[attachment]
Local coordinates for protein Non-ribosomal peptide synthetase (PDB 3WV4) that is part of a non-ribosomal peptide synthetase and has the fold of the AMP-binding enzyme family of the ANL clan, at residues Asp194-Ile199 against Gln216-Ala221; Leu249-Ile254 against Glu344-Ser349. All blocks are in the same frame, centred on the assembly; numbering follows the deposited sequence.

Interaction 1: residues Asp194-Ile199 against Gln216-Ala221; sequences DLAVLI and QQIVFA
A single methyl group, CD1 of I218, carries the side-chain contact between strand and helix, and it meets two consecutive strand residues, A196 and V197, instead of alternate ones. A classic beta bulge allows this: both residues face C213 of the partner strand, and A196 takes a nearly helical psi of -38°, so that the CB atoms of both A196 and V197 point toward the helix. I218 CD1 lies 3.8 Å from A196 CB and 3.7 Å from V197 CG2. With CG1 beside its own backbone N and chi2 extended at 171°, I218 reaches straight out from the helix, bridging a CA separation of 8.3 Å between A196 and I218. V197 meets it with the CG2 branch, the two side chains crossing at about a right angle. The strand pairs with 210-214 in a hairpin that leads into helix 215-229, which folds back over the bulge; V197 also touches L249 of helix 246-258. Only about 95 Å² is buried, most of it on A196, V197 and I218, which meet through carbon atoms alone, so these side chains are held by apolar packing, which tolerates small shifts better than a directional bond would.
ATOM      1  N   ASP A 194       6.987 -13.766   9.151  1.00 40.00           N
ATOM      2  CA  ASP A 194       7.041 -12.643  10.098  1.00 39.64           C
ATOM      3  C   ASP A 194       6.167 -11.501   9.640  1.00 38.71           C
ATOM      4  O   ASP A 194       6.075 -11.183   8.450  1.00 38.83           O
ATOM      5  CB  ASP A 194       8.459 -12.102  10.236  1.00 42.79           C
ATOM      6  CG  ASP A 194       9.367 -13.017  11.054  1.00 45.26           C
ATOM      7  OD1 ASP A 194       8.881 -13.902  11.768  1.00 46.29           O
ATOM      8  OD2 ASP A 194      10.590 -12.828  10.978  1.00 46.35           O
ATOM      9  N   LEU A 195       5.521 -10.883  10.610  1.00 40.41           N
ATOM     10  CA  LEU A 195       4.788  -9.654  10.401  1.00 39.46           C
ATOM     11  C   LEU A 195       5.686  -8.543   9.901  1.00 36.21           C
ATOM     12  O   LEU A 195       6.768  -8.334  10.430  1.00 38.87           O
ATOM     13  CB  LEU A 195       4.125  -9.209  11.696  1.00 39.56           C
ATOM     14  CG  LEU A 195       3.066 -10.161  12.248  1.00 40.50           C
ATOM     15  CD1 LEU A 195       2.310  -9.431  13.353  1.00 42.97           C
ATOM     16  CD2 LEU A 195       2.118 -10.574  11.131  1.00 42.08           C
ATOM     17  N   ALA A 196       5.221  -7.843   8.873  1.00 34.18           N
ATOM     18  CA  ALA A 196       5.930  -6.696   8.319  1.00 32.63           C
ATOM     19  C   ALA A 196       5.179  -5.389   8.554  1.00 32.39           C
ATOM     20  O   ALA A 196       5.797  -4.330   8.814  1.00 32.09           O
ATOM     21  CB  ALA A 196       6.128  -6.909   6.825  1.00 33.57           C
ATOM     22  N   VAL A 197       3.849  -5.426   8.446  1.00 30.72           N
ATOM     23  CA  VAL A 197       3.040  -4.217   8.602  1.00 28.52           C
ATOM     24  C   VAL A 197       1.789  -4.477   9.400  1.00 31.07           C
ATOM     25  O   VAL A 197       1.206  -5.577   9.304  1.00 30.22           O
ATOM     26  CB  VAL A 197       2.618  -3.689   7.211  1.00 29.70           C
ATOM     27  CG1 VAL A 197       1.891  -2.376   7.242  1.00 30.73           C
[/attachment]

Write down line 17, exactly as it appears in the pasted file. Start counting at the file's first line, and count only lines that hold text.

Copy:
ATOM     14  CG  LEU A 195       3.066 -10.161  12.248  1.00 40.50           C